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Sports >  Gonzaga basketball

Dave Boling: Adam Morrison showed sports are at their best when athletes play from the heart

March 21, 2023 Updated Tue., March 21, 2023 at 7:37 p.m.

By Dave Boling For The Spokesman-Review

The fact that Adam Morrison’s tears created a flood of mockery seems one of the historic low moments for that faction of wrong-headed sports observers.

Pity those who don’t understand that sports is best when played from the heart. And also those who can’t relate, perhaps, because they never invested such effort and desire in anything so meaningful.

Granted, when athletes put themselves in the arena, they are open to such things. Still, the Morrison meme seems a lingering injustice.

The topic of the dramatic finish to Gonzaga’s Sweet 16 loss to UCLA in Oakland, California, in 2006 arises as backdrop to the Thursday meeting between the two schools in Las Vegas at this year’s NCAA Sweet 16.

Morrison was the nation’s leading scorer (28 points a game) and co-national player of the year, and is now courtside offering radio commentary of the games.

The Zags were 29-3 at the time, having beaten Xavier in the opener and Indiana in the Round of 32.

From the start, they dominated to a remarkable extent, holding the Bruins without a basket for the first 9 minutes. Picture that: UCLA, the West Region’s No. 2 seed, couldn’t find the basket, making only seven field goals in the first half. The Bruins sank 13 of 15 free throws, though, and trailed at halftime 42-29.

The Bruins fired up (53% shooting) in the second half while the Zags cooled to 36%. With a nine-point lead at 3:27, the Zags failed to score the remainder of the game.

A last-gasp trap by the UCLA press forced a turnover by center J.P. Batista, who had been a tower for the Zags with 18 points and nine rebounds.

A picture from after the buzzer, that ran nationally, showed Morrison face down near midcourt, pulling up his jersey to hide his tears. The scoreboard in the background reads UCLA 73, Gonzaga 71.

How to explain the squandering of a 17-point lead? First of all, make no mistake, UCLA definitely earned this win. Nothing fluky at all. They showed the determination and heart that allowed the Bruins to advance all the way to the title game before losing to Florida.

Although obviously crushed, there were no excuses from Gonzaga, least of all from Morrison. (I was covering the game for the Tacoma News Tribune that night, and the quotes come from my story then).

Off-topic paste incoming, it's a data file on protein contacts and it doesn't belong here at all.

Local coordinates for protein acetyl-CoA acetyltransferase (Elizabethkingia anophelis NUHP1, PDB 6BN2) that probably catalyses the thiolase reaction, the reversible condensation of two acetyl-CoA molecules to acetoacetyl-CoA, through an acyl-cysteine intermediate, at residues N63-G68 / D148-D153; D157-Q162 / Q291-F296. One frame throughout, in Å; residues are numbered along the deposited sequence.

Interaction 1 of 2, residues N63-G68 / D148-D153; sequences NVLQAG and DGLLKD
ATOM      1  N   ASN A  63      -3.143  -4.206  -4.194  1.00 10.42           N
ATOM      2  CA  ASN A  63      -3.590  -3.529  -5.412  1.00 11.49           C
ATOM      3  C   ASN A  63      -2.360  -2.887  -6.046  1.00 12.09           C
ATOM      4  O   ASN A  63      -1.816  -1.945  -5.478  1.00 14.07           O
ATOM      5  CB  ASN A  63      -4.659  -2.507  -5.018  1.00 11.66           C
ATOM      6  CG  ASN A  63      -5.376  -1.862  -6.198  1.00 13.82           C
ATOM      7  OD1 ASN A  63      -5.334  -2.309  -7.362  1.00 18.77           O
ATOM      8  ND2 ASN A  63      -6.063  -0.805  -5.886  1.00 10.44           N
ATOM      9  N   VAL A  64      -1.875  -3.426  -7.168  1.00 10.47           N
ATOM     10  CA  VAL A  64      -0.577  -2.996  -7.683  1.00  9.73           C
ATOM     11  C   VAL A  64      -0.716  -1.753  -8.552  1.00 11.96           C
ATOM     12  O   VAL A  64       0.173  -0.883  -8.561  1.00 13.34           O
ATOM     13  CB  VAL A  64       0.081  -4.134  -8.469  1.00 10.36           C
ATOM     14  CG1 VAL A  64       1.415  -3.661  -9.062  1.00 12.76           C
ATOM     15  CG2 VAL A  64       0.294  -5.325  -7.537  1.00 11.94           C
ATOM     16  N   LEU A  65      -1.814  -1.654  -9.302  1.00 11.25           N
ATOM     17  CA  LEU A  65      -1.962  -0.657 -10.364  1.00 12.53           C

“I missed the shots,” Morrison said. “We had control for most of the game. If you don’t execute down the stretch … we just made a few missteps …”

He paused several times trying to collect himself, trying to find the words, any kind of an explanation that made sense of it.

I remember this being one of those awkward times as a reporter that felt intrusive – leave the young man to start coping with the heartbreak. But Morrison stood in there, head bowed a bit but still tall, hair draping his eyes, and he finally arrived at the single truest thing he could say “… I hate losing.”

Here’s the part of this whole theatric moment that Morrison had the perception to value at the time – a picture of which would have better captured the essence of the game, the duality of sports, than the one that would later be so foolishly mocked.

UCLA’s Arron Afflalo, who spent most of the game guarding Morrison, and who frustratingly watched Morrison pump in 24 points, went over to the prostrate Zag and tried to help him up and offer consolation.

“I was running around celebrating with the rest of my team,” Afflalo said. “But I saw him laying there, in tears a little bit. I just felt for him. He’s a great player. There’s really no reason for him – outside the fact that he’s a competitor and wanted to win – that he has to cry. He’s a great player and he’s going to have a great NBA career. He should definitely keep his head up.”

It meant the world to Morrison.

“That’s a sign of a great program and great people,” he said. “(Afflalo) had enough guts, as a man, to come over in their moment of victory and pick me off the floor. If I could thank them, I would. That’s more than just basketball.”

More than basketball. Yes, perfect.

Just like tears are about much more than just losing and disappointment, and reflect a depth of emotion far more than any misperceived absence of inner strength.

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